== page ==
An incident occurred recently in Syracuse, New York wherein a homeless man was invited by a passer-by to enjoy a cup of hot chocolate at a local Starbucks shop. The man explained that he would not be allowed to enter because of a "Stay Away" order against him given that he had fallen asleep in the coffee shop. Although the person who invited him appealed to store personnel, he still was not allowed to enter.
This incident was especially disturbing to me. It reminded me of a Dunkin Donuts incident not long ago wherein a homeless man in Syracuse, NY suffered a bucket of water being dumped on him by an employee of Dunkin Donuts. He had reportedly fallen asleep there.
A similar incident occurred when I gave a local homeless man several gift cards to a Subway sandwich shop. He was allowed to purchase items there but was required to eat them outdoors.
I have worked with homeless people on the streets for nearly 20 years and have distributed many thousands of dollars worth of coffee shop and fast food restaurant gift cards in the Syracuse and Central New York areas over the years. These were nearly all provided to me by a children's charity. One reason for distributing these gift cards was so that recipients could get something to eat or drink but also so that they could enjoy sitting down and being inside for a little while, maybe even using the restroom or charging their cell phones.
People living on the streets rarely feel safe enough to sleep outdoors at night. Many walk much of the night to stay warm and to remain as alert as possible in darkness due to the possibility of predators, especially after the bars close. This is why we often see homeless people asleep during the day in restaurants, on park benches, in libraries, bus shelters, etc. They often fall asleep unwillingly simply from exhaustion and sleep deprivation.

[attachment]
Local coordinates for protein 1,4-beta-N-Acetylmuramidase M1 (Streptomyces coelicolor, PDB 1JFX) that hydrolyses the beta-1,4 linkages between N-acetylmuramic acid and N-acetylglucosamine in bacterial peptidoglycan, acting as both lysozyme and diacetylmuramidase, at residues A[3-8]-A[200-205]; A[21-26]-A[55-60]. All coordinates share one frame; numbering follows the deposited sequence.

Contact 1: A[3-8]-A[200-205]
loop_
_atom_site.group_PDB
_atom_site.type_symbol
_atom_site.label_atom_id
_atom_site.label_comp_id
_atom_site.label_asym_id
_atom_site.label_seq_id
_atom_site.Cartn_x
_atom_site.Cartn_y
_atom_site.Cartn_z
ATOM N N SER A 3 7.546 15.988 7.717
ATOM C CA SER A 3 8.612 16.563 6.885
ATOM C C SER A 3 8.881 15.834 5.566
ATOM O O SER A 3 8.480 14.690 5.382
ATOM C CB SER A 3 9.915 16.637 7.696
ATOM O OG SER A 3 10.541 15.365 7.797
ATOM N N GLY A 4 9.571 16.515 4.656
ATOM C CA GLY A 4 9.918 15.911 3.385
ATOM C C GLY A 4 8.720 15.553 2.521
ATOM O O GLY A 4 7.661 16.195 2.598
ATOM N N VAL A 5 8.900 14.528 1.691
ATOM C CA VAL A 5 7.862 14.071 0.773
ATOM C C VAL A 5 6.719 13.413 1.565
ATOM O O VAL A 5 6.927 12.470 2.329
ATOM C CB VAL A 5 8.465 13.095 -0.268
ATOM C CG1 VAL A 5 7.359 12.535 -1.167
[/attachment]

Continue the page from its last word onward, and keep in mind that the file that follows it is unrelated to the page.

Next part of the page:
I wish that all businesses would be more hospitable to people in need but I'm also sympathetic to their business realities.
It is tempting to feel anger towards these businesses. However, many area nonprofit organizations solicit and accept grants and donations to care for homeless people. It is not the responsibility of area businesses to accommodate homeless individuals who need a safe place to sleep or to provide restrooms, shelter from the heat or cold, a washroom, phone charging outlets or any other services.
Let us stop blaming the businesses and focus our attention on those organizations that are supposed to be helping homeless individuals. Let us demand greater accountability.
In New York State it is the responsibility of the municipality to "care for the needy." This responsibility may be delegated to area shelters, other nonprofit organizations, outreach workers, etc. If these kinds of incidents are disturbing to you, my suggestion is that you contact the Mayor's office, not Starbucks, Dunkin Donuts, Subway or any other area business.
Given that the City of Syracuse employs outreach personnel, why was the man at Starbucks reported to be living in a parking garage and falling asleep at a coffee shop? Why was the man at Dunkin Donuts reported to be "sleeping" on nearly church steps? Why was the man at the Subway sandwich shop "sleeping" on a nearby park bench?? These questions need to be answered. This situation needs to be corrected.
Syracuse area businesses are struggling as it is without additional responsibilities being expected of them. While assaults are inexcusable, area businesses do not deserve to be shamed for not fulfilling the duties and responsibilities that may belong to nonprofits.
I was invited to a meeting of business owners in Syracuse who are struggling daily with trash, urine, feces, etc. on their premises, thereby discouraging clients from coming into their businesses.
I remember as well a series of similar but very public appeals made by a longtime Syracuse business owner. Tragically, one day a homeless man was even found dead behind his business. Customers were uncomfortable about patronizing the business. His public appeals appear to have fallen on deaf ears as he has finally given up and relocated his business to another area.
My concern relates to "blaming the victims" or "blaming the businesses" whenever incidents like these occur. We should be looking instead to those organizations accepting private donations and public funds along with the related responsibilities for caring for people in need. We need to expect performance and demand accountability from them.